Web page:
KQ for those who know it has a simple business plan. It uses its regional flights to bring passengers from all over the continent and loads them onto long haul jets that take it to far flung destinations like Bangkok, Gouangzhou and the like. It then does the reverse bringing in travellers from around the globe and putting them in 737s and Embraers that take them into African capitals.

The airline plans to build the most extensive network on the continent making it the undisputed leader and use Dreamliners to take them to any part of the world.

For instance when its workers went on strike some time back, operations in West Africa, Nigeria, Cote D'Ivoire and the like were severely disrupted given KQ's grip on international air travel in the region.

Titus Naikuni is known for his biting remarks and sarcastic wit particularly when shooting down reporters' questions when he feels they are ill-informed or ambigous.

One time a reporter asked him when Pride Center, its training and simulation facility would open yet it was already operational.

"Pride Center is already open, in fact it is old, it needs paint."

Naikuni, 59, sits on several boards including Maersk Kenya, AccessKenya, East Africa Portland Cement and Magadi Soda.

One thing he was yet to do was to reform the corporate culture at the airline. Like Safaricom and KCB, some feel it is now time for a major restructuring of the airline to streamline the way it does business and align its personnel skills to better support its growth strategy.

Wednesday, March 14, 2012


Fiber cables
A road contractor has cut underground fiber cables belonging to Kenya Data Networks and Telkom Kenya near Jomvu seriously affecting internet services in Kenya. To make matters worse, KPLC dark fiber that many ISPs and telecoms use between Nairobi and Mombasa was also cut near Mombasa when alleged scrap metal vultures vandalized a pylon.

The result is that internet services have been intermittent as carriers scramble to seek alternative routes.

Currently, big carriers like Safaricom are relying on the government-owned National Optic Fiber Internet Backbone (NOFBI).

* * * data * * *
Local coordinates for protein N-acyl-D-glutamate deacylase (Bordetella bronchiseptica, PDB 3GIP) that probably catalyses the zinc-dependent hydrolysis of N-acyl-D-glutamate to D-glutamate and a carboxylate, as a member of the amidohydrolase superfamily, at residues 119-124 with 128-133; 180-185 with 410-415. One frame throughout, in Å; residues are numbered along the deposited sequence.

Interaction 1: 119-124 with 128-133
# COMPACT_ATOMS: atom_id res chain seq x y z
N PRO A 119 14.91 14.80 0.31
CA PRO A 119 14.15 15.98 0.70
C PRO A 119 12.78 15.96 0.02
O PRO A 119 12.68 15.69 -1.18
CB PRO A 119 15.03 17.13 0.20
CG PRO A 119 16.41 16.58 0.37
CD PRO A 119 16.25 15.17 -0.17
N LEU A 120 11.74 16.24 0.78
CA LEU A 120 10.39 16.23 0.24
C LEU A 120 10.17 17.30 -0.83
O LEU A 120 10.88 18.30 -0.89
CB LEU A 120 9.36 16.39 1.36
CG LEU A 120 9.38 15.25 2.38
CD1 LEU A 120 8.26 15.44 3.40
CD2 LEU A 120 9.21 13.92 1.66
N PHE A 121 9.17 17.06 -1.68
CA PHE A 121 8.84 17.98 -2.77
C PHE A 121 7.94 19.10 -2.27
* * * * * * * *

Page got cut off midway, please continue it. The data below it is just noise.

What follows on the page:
Telkom Kenya has already reportedly come back on line and KDN is said to have told clients it expects to be back up in about two hours time.

Players have renewed their calls for a bill imposing stiff penalties on vandals and careless road contractors who cut crucial infrastructure like telecommunication and power lines.

As soon as it is passed, telcos are said to be waiting to swoop down on contractors with a vengeance.

The disruption comes at a time when the country's outbound traffic is being channelled through Seacom because TEAMS was cut by a ship's anchor at the coast and is undergoing repair while Eassy is being repaired for a cut near Djibouti.

Also said to be affected was the Reuters Currency Dealing System at local banks which crippled trade with the Shilling exchanging at around 82.40 to the dollar.

Some banks reported downtime on their ATMs.

Monday, March 12, 2012


Peter Muthoka and Bill Lay
For Peter Muthoka, high noon came at 11am, at the CMC Industrial Area premises boardroom. At last it appears, the threat by Paul Ndung'u, the chairman of Mobicom, that he would finish Muthoka had come to pass. By 12 noon Monday 12, 2012, Muthoka had finally been kicked out of the CMC board.

When it came down to it, the Andy Forwarders man found only John Kivai in his corner. His last remaining ally, Richard Kemoli, balked just before the board meeting was called to order.

In case you've not been following it, CMC has been involved in bitter boardroom wrangles that kicked off with a coup early last year that jettisoned CEO Martin Forsters (40-years at the helm) and long-serving chairman Jeremiah Kiereini carried out by newly muscled shareholders Peter Muthoka and his allies Paul Ndungu and Joel Kibe.

Months down the line, Muthoka was himself toppled in another boardroom coup and replaced by Joel Kibe, CEO of Mobicom.

Since then, allegations and counterallegations, boardroom and courtroom drama galore and sensational revelations of impropriety, kickbacks, corruption and secret offshore accounts have dominated CMCs coverage in the press.